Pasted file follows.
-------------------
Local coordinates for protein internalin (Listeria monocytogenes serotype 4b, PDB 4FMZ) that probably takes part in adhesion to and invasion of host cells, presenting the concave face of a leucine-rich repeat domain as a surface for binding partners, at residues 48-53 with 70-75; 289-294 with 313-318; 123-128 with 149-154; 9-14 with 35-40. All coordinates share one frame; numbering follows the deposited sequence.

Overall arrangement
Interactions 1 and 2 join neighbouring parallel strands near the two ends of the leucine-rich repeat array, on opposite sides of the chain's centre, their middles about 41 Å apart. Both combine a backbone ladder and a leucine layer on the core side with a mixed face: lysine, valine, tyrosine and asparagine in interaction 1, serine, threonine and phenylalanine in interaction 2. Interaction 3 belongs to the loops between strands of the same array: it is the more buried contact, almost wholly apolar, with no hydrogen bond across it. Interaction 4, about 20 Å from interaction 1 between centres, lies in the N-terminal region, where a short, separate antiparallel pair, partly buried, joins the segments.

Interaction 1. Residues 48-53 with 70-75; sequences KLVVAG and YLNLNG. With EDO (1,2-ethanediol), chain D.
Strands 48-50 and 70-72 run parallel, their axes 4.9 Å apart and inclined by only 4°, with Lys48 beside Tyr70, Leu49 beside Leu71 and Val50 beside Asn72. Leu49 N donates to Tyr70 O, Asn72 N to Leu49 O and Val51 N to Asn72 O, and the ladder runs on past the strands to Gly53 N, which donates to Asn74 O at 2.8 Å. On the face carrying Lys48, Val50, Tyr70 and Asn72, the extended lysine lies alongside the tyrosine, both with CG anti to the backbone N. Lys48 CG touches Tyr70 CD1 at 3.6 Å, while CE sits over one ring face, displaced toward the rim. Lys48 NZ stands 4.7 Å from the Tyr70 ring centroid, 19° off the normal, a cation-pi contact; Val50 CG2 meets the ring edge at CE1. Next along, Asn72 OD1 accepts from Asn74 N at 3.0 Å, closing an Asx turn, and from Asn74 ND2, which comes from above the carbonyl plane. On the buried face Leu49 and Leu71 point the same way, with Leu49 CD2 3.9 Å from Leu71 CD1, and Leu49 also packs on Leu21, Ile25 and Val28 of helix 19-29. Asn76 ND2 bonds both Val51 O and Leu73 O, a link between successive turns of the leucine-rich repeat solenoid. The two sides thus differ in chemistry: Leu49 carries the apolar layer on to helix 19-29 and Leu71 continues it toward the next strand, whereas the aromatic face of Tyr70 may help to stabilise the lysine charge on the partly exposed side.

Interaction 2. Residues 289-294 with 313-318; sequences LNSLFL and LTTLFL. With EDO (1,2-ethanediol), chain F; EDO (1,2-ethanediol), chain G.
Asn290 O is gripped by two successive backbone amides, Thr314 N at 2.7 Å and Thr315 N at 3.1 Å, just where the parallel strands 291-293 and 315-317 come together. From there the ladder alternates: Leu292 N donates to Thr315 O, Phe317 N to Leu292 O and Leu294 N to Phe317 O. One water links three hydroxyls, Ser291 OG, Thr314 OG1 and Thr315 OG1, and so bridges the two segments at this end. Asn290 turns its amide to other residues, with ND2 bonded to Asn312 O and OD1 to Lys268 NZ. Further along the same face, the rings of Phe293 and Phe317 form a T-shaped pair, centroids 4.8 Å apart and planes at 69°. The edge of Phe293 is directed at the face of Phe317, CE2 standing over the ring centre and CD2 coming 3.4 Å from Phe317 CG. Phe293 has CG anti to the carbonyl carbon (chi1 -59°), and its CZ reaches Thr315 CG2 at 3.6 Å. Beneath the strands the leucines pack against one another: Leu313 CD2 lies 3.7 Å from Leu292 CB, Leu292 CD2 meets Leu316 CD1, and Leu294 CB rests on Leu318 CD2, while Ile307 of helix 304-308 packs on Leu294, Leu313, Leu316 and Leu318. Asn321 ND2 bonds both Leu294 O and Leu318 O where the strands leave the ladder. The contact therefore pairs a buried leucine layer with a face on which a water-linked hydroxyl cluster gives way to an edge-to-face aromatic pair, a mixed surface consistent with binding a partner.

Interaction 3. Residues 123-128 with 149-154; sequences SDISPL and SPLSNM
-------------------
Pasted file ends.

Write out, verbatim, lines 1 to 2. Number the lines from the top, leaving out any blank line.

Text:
Local coordinates for protein internalin (Listeria monocytogenes serotype 4b, PDB 4FMZ) that probably takes part in adhesion to and invasion of host cells, presenting the concave face of a leucine-rich repeat domain as a surface for binding partners, at residues 48-53 with 70-75; 289-294 with 313-318; 123-128 with 149-154; 9-14 with 35-40. All coordinates share one frame; numbering follows the deposited sequence.

Overall arrangement